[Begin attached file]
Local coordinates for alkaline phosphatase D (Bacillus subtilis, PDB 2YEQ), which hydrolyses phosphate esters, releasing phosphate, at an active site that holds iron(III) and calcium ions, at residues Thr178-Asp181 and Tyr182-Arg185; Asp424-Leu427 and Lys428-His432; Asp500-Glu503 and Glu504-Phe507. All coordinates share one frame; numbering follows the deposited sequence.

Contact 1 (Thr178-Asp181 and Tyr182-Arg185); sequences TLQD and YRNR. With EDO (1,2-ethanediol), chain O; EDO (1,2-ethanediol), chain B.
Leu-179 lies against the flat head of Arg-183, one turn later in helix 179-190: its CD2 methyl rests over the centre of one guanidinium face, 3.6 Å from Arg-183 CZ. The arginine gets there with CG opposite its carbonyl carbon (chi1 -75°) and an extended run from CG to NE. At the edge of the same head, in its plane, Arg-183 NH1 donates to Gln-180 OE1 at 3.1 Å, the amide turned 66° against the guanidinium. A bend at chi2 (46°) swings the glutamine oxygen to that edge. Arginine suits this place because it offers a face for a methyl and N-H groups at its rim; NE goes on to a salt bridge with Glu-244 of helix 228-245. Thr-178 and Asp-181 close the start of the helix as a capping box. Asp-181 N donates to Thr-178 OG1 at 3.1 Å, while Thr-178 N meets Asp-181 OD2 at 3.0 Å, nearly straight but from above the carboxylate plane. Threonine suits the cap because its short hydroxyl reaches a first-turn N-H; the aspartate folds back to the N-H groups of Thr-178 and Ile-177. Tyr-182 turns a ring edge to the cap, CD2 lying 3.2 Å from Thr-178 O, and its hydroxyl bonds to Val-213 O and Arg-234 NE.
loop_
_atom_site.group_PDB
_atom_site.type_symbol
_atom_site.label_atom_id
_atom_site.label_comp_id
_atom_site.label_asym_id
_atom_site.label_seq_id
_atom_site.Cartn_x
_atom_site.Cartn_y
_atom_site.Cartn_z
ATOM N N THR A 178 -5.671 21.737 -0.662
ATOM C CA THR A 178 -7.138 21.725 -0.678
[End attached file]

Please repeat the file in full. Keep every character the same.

Local coordinates for alkaline phosphatase D (Bacillus subtilis, PDB 2YEQ), which hydrolyses phosphate esters, releasing phosphate, at an active site that holds iron(III) and calcium ions, at residues Thr178-Asp181 and Tyr182-Arg185; Asp424-Leu427 and Lys428-His432; Asp500-Glu503 and Glu504-Phe507. All coordinates share one frame; numbering follows the deposited sequence.

Contact 1 (Thr178-Asp181 and Tyr182-Arg185); sequences TLQD and YRNR. With EDO (1,2-ethanediol), chain O; EDO (1,2-ethanediol), chain B.
Leu-179 lies against the flat head of Arg-183, one turn later in helix 179-190: its CD2 methyl rests over the centre of one guanidinium face, 3.6 Å from Arg-183 CZ. The arginine gets there with CG opposite its carbonyl carbon (chi1 -75°) and an extended run from CG to NE. At the edge of the same head, in its plane, Arg-183 NH1 donates to Gln-180 OE1 at 3.1 Å, the amide turned 66° against the guanidinium. A bend at chi2 (46°) swings the glutamine oxygen to that edge. Arginine suits this place because it offers a face for a methyl and N-H groups at its rim; NE goes on to a salt bridge with Glu-244 of helix 228-245. Thr-178 and Asp-181 close the start of the helix as a capping box. Asp-181 N donates to Thr-178 OG1 at 3.1 Å, while Thr-178 N meets Asp-181 OD2 at 3.0 Å, nearly straight but from above the carboxylate plane. Threonine suits the cap because its short hydroxyl reaches a first-turn N-H; the aspartate folds back to the N-H groups of Thr-178 and Ile-177. Tyr-182 turns a ring edge to the cap, CD2 lying 3.2 Å from Thr-178 O, and its hydroxyl bonds to Val-213 O and Arg-234 NE.
loop_
_atom_site.group_PDB
_atom_site.type_symbol
_atom_site.label_atom_id
_atom_site.label_comp_id
_atom_site.label_asym_id
_atom_site.label_seq_id
_atom_site.Cartn_x
_atom_site.Cartn_y
_atom_site.Cartn_z
ATOM N N THR A 178 -5.671 21.737 -0.662
ATOM C CA THR A 178 -7.138 21.725 -0.678